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Keywords: snakes
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Journal Articles
J Exp Biol (2021) 224 (5): jeb241414.
Published: 5 March 2021
... freshwater amphibious species. All three species have relatively small and similar thresholds of dehydration (TH, approximately −4% loss of body mass) that elicit thirst and drinking of fresh water. These species have higher thirst sensitivity than several species of hydrophiine and laticaudine sea snakes...
Journal Articles
J Exp Biol (2020) 223 (7): jeb216531.
Published: 9 April 2020
...Derek J. Jurestovsky; Bruce C. Jayne; Henry C. Astley ABSTRACT Variation in joint shape and soft tissue can alter range of motion (ROM) and create trade-offs between stability and flexibility. The shape of the distinctive zygosphene–zygantrum joint of snake vertebrae has been hypothesized...
Includes: Supplementary data
Journal Articles
J Exp Biol (2019) 222 (22): jeb208645.
Published: 21 November 2019
... response and impact the immunity of the South American rattlesnake ( Crotalus durissus ) when compared with a fluctuating thermal regime. We addressed this question by determining heterophil:lymphocyte (H:L) ratio, plasma bacteria-killing ability (BKA) and corticosterone (CORT) levels in snakes kept under...
Includes: Supplementary data
Journal Articles
J Exp Biol (2018) 221 (16): jeb177766.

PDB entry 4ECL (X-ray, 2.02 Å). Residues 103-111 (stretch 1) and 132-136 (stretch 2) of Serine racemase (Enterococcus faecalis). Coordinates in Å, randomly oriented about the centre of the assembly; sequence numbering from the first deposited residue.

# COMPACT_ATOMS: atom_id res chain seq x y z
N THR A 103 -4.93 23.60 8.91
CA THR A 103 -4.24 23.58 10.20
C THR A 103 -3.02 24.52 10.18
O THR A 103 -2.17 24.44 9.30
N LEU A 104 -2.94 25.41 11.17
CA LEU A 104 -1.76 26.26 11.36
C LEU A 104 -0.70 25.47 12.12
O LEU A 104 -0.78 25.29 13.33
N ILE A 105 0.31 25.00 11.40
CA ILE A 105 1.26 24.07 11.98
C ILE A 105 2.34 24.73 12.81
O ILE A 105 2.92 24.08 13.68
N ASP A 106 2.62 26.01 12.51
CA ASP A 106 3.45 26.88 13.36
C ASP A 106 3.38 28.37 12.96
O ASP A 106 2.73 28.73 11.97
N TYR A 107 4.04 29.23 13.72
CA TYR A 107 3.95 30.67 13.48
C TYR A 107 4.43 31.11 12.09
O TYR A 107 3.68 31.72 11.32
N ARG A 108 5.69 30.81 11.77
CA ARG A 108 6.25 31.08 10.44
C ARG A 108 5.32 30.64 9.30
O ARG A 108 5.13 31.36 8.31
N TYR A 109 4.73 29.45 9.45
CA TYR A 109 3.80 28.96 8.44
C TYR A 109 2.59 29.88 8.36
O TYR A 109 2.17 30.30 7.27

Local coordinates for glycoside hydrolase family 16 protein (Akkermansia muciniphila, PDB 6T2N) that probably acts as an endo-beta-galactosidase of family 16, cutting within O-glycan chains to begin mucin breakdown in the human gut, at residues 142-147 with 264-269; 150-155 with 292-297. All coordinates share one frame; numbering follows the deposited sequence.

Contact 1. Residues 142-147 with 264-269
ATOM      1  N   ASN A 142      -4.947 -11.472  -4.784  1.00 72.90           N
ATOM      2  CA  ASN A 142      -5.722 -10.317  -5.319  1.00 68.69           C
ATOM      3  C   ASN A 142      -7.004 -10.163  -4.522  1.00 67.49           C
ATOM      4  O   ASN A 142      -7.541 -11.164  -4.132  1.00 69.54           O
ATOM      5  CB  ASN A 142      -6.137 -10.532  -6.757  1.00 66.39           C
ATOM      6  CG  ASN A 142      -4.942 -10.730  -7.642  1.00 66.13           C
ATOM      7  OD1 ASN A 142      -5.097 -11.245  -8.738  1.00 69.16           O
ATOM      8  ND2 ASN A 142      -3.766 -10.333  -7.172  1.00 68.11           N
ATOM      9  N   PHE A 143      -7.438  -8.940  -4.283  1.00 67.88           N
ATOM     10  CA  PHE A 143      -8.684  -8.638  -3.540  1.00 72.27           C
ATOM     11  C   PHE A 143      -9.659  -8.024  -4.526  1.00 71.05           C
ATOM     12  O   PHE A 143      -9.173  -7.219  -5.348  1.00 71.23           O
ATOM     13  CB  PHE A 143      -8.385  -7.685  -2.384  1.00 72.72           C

Published: 23 August 2018
... in these species the systemic and pulmonary mechanical vascular properties are similar. Snakes also display large organ plasticity and increased cardiac output in response to digestion, and we speculate how the vascular circuit would respond to this further stress. We addressed these questions by testing...
Journal Articles
J Exp Biol (2015) 218 (13): 2089–2096.
Published: 1 July 2015
...) but the oxidative kinetics of these two macronutrient pools were quite different. We found that the snakes oxidized 5% of the protein and only 0.24% of the lipids in their meals within 14 days. Oxidation of the dietary proteins peaked 24 h after ingestion, at which point these proteins provided ∼90...
Journal Articles
J Exp Biol (2014) 217 (13): 2232–2234.
Published: 1 July 2014
...Sanne Enok; Christopher Slay; Augusto S. Abe; James W. Hicks; Tobias Wang Interspecific allometric analyses indicate that mean arterial blood pressure (MAP) increases with body mass of snakes and mammals. In snakes, MAP increases in proportion to the increased distance between the heart...
Journal Articles
J Exp Biol (2012) 215 (2): 331–342.
Published: 15 January 2012
...Christian Bech Christensen; Jakob Christensen-Dalsgaard; Christian Brandt; Peter Teglberg Madsen SUMMARY Snakes lack both an outer ear and a tympanic middle ear, which in most tetrapods provide impedance matching between the air and inner ear fluids and hence improve pressure hearing in air. Snakes...
Includes: Supplementary data
Journal Articles
J Exp Biol (1988) 140 (1): 1–33.
Published: 1 November 1988
...Bruce C. Jayne ABSTRACT Synchronized electromyography and cinematography were used to determine the muscle activity of colubroid snakes during sidewinding and concertina locomotion. The primary muscles studied were the three largest, most superficial epaxial muscles: the Mm. semispinalis-spinalis...
Journal Articles
J Exp Biol (1984) 110 (1): 267–274.
Published: 1 May 1984
...Harvey B. Lillywhite; Allan W. Smits ABSTRACT The lability of blood volume and its relationship to locomotor activity was investigated in two species of snakes Elaphe obsoleta , Say and Crotalus viridis , Rafinesque. Repetitive measurements of blood volume, determined from changes in the specific...